Apple Watch has a range of built-in accessibility features to help you get the most from your device.
- On your Apple Watch, open Settings, then tap General > Accessibility.
- On your iPhone, open the Watch app on iPhone, then tap My Watch > General > Accessibility.
Learn more about VoiceOver, Zoom, Extra Large watch face, Font Adjustments, Grayscale, Reduce Motion, Reduce Transparency, and On/Off Labels below.
Access VoiceOver or Zoom during setup
From the moment you take Apple Watch out of the box, you can immediately use VoiceOver or Zoom.
- VoiceOver: After turning on Apple Watch, triple-click the Digital Crown.
- Zoom: Double-tap with two fingers to enable Zoom.
VoiceOver is a built-in screen reader that lets you know what’s happening on your Apple Watch — and helps you navigate it — even if you can’t see it. VoiceOver uses simple gestures much like those found in iOS. All native apps are built to be VoiceOver compatible, including Mail, Calendar, Phone, Maps, and Messages. VoiceOver is available in all 26 supported languages including English (Australia, Indian, UK, US), Chinese (Simplified, Traditional, Traditional Hong Kong), Finnish, French (Canada, France), German, Indonesian, Italian, Japanese, Korean, Norwegian (Bokmål), Spanish (Mexico, Spain), Danish, Dutch, Polish, Portuguese (Brazil), Russian, Swedish, Thai, and Turkish.
Zoom is a built-in magnifier that works wherever you are in Apple Watch. You can use the Digital Crown to move across the screen by rows or use two fingers to move around the screen. With magnification adjustable up to 15 times the native size, Zoom provides solutions for a range of vision challenges.
Extra Large watch face
Apple Watch comes with an option for an Extra Large watch face with numbers that take up the entire screen, making it easier to view the time.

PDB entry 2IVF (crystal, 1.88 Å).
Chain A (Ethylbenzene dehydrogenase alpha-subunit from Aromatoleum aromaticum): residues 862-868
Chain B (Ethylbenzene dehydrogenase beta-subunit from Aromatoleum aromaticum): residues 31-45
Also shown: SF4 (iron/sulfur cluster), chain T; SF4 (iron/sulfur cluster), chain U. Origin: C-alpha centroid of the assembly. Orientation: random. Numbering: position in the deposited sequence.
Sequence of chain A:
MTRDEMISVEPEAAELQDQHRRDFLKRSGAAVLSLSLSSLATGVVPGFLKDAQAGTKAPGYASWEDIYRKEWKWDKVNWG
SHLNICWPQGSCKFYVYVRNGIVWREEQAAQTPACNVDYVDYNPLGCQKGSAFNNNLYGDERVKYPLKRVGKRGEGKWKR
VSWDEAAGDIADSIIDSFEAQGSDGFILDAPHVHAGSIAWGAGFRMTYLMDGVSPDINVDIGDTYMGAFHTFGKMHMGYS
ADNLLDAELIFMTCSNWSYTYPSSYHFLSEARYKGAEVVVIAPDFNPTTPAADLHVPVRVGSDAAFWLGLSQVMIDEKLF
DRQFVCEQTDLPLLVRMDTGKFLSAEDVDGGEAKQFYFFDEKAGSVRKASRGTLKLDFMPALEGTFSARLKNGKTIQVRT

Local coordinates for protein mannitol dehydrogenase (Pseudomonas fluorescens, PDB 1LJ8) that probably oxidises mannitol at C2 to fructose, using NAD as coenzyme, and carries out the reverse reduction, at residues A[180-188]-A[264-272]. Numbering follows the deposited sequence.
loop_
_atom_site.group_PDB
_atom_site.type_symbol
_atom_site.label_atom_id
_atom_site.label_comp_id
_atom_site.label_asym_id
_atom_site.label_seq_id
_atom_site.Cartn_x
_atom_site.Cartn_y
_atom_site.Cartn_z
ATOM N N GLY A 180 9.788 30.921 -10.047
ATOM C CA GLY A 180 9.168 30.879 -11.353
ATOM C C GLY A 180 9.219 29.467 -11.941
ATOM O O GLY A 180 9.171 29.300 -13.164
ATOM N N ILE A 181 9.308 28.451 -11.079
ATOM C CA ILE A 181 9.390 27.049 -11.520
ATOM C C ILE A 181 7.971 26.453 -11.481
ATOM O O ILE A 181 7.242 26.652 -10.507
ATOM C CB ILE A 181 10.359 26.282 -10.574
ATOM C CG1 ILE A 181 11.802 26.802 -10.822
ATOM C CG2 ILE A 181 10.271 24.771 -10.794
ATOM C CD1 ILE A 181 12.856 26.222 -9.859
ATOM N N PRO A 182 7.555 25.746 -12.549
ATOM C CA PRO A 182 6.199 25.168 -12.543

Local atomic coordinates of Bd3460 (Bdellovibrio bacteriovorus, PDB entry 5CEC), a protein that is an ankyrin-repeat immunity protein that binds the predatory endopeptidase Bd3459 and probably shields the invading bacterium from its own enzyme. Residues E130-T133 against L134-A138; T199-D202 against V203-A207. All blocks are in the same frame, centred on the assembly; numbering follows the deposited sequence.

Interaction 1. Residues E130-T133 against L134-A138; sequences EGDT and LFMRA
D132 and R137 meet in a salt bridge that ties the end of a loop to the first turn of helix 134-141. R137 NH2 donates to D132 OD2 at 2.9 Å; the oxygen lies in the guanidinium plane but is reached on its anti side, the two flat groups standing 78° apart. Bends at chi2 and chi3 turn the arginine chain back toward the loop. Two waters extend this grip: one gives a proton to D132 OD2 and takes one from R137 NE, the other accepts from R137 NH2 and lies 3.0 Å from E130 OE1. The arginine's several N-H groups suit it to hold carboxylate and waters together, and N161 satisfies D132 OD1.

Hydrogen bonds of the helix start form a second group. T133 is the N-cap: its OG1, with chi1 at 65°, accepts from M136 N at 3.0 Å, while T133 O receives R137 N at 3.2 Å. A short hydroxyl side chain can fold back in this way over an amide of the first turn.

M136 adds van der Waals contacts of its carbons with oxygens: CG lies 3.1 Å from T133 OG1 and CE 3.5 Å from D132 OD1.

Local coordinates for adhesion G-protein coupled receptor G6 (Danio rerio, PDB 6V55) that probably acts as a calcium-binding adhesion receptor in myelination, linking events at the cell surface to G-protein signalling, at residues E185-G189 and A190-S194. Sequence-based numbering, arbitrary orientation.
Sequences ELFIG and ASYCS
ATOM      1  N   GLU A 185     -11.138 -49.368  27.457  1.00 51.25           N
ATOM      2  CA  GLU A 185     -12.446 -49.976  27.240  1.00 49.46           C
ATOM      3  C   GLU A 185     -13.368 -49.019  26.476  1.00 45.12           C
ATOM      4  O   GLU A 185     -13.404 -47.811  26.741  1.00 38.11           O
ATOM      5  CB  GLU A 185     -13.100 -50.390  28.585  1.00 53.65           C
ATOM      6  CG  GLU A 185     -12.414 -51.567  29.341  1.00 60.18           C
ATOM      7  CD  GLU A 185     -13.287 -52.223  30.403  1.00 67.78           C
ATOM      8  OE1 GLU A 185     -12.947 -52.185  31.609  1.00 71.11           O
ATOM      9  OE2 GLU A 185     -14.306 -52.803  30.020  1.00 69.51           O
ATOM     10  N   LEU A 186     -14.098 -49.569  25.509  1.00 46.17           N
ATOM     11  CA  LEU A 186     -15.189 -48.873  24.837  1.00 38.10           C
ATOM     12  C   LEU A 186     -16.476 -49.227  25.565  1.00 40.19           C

When you activate Larger Dynamic Type, the text inside a range of apps in Apple Watch, including Mail, Messages, and Settings, is converted to a larger, easier‑to‑read size. And you can choose bold text to make the text heavier across built‑in applications.
To assist users for whom color might impair visibility, Apple Watch lets you enable grayscale onscreen. After you set the filter, the settings apply system-wide.
You can reduce screen motion in Apple Watch. When you turn on Reduce Motion, some screen elements — such as the movement of icons on the Home screen — will be simpler and more directly associated with your navigation gestures.
You can increase contrast on the screen by reducing the transparency of the background behind elements such as alerts, Siri, and Glances.
To make it easier to see whether a setting is on or off, you can have Apple Watch show an additional label on the on/off switches.
Learn more about Mono Audio and the Taptic Engine below.
When you’re using Bluetooth headphones, you might miss some audio if you’re deaf or hard of hearing in one ear. That’s because stereo recordings usually have distinct left- and right-channel audio tracks. Apple Watch can help by playing both audio channels in both ears, and it lets you adjust the balance for greater volume in either ear.
Taptic Engine and Prominent Haptic
The unique Taptic Engine provides a gentle tap on the wrist every time a notification comes in.
If you turn on Prominent Haptic, your Apple Watch will also play a prominent haptic to pre-announce some common alerts. To turn it on, tap Settings > Sounds & Haptics > Prominent Haptic on your Apple Watch.